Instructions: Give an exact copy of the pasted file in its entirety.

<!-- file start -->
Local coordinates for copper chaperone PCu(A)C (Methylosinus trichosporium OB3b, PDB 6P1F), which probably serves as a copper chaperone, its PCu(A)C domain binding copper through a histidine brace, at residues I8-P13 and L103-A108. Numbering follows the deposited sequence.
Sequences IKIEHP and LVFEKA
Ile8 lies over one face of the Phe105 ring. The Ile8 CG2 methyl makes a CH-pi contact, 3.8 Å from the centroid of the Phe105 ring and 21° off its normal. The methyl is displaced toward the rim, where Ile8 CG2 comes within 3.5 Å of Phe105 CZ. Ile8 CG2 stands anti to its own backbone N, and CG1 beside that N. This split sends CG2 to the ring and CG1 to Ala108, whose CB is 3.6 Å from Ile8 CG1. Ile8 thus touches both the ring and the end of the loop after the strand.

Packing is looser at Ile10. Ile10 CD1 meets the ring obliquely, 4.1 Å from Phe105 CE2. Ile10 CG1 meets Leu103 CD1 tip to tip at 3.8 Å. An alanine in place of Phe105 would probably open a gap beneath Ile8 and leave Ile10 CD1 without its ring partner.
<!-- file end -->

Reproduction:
Local coordinates for copper chaperone PCu(A)C (Methylosinus trichosporium OB3b, PDB 6P1F), which probably serves as a copper chaperone, its PCu(A)C domain binding copper through a histidine brace, at residues I8-P13 and L103-A108. Numbering follows the deposited sequence.
Sequences IKIEHP and LVFEKA
Ile8 lies over one face of the Phe105 ring. The Ile8 CG2 methyl makes a CH-pi contact, 3.8 Å from the centroid of the Phe105 ring and 21° off its normal. The methyl is displaced toward the rim, where Ile8 CG2 comes within 3.5 Å of Phe105 CZ. Ile8 CG2 stands anti to its own backbone N, and CG1 beside that N. This split sends CG2 to the ring and CG1 to Ala108, whose CB is 3.6 Å from Ile8 CG1. Ile8 thus touches both the ring and the end of the loop after the strand.

Packing is looser at Ile10. Ile10 CD1 meets the ring obliquely, 4.1 Å from Phe105 CE2. Ile10 CG1 meets Leu103 CD1 tip to tip at 3.8 Å. An alanine in place of Phe105 would probably open a gap beneath Ile8 and leave Ile10 CD1 without its ring partner.